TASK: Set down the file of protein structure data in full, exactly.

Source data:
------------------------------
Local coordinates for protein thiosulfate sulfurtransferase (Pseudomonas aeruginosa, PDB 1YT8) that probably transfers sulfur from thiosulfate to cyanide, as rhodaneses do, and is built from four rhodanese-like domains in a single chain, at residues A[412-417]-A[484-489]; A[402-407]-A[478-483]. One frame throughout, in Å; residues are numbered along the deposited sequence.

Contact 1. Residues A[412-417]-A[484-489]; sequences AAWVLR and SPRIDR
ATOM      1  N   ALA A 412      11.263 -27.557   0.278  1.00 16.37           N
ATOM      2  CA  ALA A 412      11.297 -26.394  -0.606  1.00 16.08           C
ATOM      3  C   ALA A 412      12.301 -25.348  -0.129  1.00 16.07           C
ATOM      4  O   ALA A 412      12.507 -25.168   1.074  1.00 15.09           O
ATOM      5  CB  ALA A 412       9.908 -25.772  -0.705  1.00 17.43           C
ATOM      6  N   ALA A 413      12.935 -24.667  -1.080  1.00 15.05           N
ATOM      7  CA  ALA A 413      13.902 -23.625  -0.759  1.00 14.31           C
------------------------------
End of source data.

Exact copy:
Local coordinates for protein thiosulfate sulfurtransferase (Pseudomonas aeruginosa, PDB 1YT8) that probably transfers sulfur from thiosulfate to cyanide, as rhodaneses do, and is built from four rhodanese-like domains in a single chain, at residues A[412-417]-A[484-489]; A[402-407]-A[478-483]. One frame throughout, in Å; residues are numbered along the deposited sequence.

Contact 1. Residues A[412-417]-A[484-489]; sequences AAWVLR and SPRIDR
ATOM      1  N   ALA A 412      11.263 -27.557   0.278  1.00 16.37           N
ATOM      2  CA  ALA A 412      11.297 -26.394  -0.606  1.00 16.08           C
ATOM      3  C   ALA A 412      12.301 -25.348  -0.129  1.00 16.07           C
ATOM      4  O   ALA A 412      12.507 -25.168   1.074  1.00 15.09           O
ATOM      5  CB  ALA A 412       9.908 -25.772  -0.705  1.00 17.43           C
ATOM      6  N   ALA A 413      12.935 -24.667  -1.080  1.00 15.05           N
ATOM      7  CA  ALA A 413      13.902 -23.625  -0.759  1.00 14.31           C